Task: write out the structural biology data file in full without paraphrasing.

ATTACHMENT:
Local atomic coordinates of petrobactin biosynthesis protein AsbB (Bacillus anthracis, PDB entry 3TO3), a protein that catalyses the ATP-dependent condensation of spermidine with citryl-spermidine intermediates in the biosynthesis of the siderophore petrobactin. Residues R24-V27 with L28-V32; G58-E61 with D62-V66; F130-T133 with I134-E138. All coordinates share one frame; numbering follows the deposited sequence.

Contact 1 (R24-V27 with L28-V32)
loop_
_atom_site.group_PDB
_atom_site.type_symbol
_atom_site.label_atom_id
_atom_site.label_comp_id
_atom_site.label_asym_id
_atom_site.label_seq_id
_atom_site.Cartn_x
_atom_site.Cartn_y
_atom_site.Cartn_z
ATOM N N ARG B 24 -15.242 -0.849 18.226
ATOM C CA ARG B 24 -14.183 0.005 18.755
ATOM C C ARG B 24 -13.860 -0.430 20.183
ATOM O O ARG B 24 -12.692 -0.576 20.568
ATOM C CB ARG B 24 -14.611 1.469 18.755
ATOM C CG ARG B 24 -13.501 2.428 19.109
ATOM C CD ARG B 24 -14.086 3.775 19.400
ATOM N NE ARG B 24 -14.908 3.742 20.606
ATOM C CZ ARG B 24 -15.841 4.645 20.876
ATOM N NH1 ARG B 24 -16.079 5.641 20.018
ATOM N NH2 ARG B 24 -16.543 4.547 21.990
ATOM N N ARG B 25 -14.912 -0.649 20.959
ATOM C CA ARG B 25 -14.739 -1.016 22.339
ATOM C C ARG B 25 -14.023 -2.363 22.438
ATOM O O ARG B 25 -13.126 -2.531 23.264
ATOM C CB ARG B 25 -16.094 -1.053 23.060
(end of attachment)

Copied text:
Local atomic coordinates of petrobactin biosynthesis protein AsbB (Bacillus anthracis, PDB entry 3TO3), a protein that catalyses the ATP-dependent condensation of spermidine with citryl-spermidine intermediates in the biosynthesis of the siderophore petrobactin. Residues R24-V27 with L28-V32; G58-E61 with D62-V66; F130-T133 with I134-E138. All coordinates share one frame; numbering follows the deposited sequence.

Contact 1 (R24-V27 with L28-V32)
loop_
_atom_site.group_PDB
_atom_site.type_symbol
_atom_site.label_atom_id
_atom_site.label_comp_id
_atom_site.label_asym_id
_atom_site.label_seq_id
_atom_site.Cartn_x
_atom_site.Cartn_y
_atom_site.Cartn_z
ATOM N N ARG B 24 -15.242 -0.849 18.226
ATOM C CA ARG B 24 -14.183 0.005 18.755
ATOM C C ARG B 24 -13.860 -0.430 20.183
ATOM O O ARG B 24 -12.692 -0.576 20.568
ATOM C CB ARG B 24 -14.611 1.469 18.755
ATOM C CG ARG B 24 -13.501 2.428 19.109
ATOM C CD ARG B 24 -14.086 3.775 19.400
ATOM N NE ARG B 24 -14.908 3.742 20.606
ATOM C CZ ARG B 24 -15.841 4.645 20.876
ATOM N NH1 ARG B 24 -16.079 5.641 20.018
ATOM N NH2 ARG B 24 -16.543 4.547 21.990
ATOM N N ARG B 25 -14.912 -0.649 20.959
ATOM C CA ARG B 25 -14.739 -1.016 22.339
ATOM C C ARG B 25 -14.023 -2.363 22.438
ATOM O O ARG B 25 -13.126 -2.531 23.264
ATOM C CB ARG B 25 -16.094 -1.053 23.060